13

our breath, but made a lasting change in how she saw the world. Time went on and high school graduation came and went. A little girl became a young woman and Children’s Life Skills was a thing of the past. Changes are hard and no school meant goodbye to friends, teachers and aides. Goodbye to the routines of her life for as long as she could remember, but AiMHi remained a constant. When it was time for this now young adult to leave home, AiMHi not only found her a perfect new home, but made the transition as easy for her as they could manage. Now her life is busy. Full of fun and responsibilities, dances and visits with friends. Learning to cook is a boost to her self-esteem and her obvious pride when she can invite us to eat something made by her own hands makes us smile. Time spent helping out at The Snack Shop and other small jobs help her feel like a contributing member of her community. Everywhere she goes it seems she is known. Her smile leads the way and even without words she makes her friends feel valued. She has become a social butterfly, out of her cocoon at last and free to spread her wings, with AiMHi always there to give her the lift she needs to reach her goals. We worried over our daughter’s future as parents do, but now we watch in wonder as she continues to accomplish more each year. She is safe, has guidance and acceptance from those who help her with her day-to-day life. The dedicated individuals who make up the agency are always prepared to share their knowledge and time. They have become an extension of our daughter’s family, and through her ours, and our concerns are lessened by knowing there are caring people to help her and advocate for her even when we cannot.

Young life skills workers found many ways to help our daughter to be part of her community

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we together - March 2016

Ahhh, summer time. A time of sun, fun and adventure! Did you go to summer camp when you were a child? If so, the experiences you enjoyed likely have stayed with you into adulthood. Do you have a child, or know of a child who has experienced the enjoyment of what camp can offer? Wouldn’t you like all children to have this same opportunity? For some children, this is the first time away from their parents where they get a first experience with a different kind of independence. What fun, what excitement! For many children with special needs, this opportunity can be somewhat challenging. For some families, their children need a little extra support and flexibility in order to participate in the wonderful opportunities and experiences that summer camp offers to children. AiMHi has always been excited in offering a camp throughout the summer where children with various abilities are welcomed and supported to participate. Some of the children require a little extra help or special considerations to support their participation in all of the activities. AiMHi tailors each camp to meet the specific needs of the children that are reg-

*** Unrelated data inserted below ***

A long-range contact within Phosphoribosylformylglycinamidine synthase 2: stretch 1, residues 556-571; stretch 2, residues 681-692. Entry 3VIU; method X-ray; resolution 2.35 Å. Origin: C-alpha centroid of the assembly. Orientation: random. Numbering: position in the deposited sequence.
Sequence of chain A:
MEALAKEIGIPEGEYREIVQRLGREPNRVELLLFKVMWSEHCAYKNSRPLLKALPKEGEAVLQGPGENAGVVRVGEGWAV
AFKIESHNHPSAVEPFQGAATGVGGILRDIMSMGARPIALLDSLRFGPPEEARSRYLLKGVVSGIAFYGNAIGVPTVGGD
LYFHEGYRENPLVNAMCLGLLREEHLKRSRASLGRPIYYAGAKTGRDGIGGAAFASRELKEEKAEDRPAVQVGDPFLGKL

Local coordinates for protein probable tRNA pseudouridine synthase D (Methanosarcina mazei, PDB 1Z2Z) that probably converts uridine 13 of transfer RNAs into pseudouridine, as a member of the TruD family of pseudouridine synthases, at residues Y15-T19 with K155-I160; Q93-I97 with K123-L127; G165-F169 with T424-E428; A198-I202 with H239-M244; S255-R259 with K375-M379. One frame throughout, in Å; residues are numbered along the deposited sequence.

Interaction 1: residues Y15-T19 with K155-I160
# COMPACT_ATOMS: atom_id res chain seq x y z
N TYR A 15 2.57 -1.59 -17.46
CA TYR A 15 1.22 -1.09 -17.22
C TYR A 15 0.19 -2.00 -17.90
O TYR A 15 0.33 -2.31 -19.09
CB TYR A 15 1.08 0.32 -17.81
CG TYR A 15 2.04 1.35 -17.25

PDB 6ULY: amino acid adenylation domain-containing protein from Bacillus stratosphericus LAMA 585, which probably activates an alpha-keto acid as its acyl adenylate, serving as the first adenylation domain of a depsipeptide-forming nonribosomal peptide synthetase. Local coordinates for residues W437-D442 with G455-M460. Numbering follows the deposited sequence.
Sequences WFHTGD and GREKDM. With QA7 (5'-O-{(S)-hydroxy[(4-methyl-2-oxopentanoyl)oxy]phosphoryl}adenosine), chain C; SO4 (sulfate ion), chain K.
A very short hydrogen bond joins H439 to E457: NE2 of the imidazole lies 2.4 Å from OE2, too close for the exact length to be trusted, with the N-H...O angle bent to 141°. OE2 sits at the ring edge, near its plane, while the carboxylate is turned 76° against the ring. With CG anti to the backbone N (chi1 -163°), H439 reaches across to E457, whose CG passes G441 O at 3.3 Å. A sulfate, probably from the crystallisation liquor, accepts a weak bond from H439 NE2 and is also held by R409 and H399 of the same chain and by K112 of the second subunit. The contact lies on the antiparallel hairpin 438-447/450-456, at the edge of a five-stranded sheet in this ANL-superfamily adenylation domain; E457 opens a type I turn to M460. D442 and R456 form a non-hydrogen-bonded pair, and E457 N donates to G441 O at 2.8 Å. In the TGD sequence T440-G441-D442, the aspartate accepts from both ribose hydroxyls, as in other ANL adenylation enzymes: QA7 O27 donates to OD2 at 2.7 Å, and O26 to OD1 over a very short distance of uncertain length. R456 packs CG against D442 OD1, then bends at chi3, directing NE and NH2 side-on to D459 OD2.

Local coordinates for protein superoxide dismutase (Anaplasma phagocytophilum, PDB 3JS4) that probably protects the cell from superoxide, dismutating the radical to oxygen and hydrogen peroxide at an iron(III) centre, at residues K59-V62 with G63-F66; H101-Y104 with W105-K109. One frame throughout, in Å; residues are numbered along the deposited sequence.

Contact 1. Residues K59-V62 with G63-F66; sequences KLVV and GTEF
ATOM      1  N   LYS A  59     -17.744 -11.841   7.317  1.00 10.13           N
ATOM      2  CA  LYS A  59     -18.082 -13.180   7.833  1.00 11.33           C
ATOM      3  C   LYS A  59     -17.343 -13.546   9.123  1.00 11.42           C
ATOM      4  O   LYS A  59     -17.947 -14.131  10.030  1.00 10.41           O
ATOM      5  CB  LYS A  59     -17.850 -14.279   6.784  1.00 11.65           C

AiMHi

Summer camp

istered, this often includes the choice of activities, wheelchair accessible transportation or extra camp leaders to support specific needs. Many of the opportunities provide new

of their product – especially at Dairy Queen.Visits to the Fire Department are always a hit! Families of children with special needs can often face additional challenges

ONE COMMUNITY - ONE VISION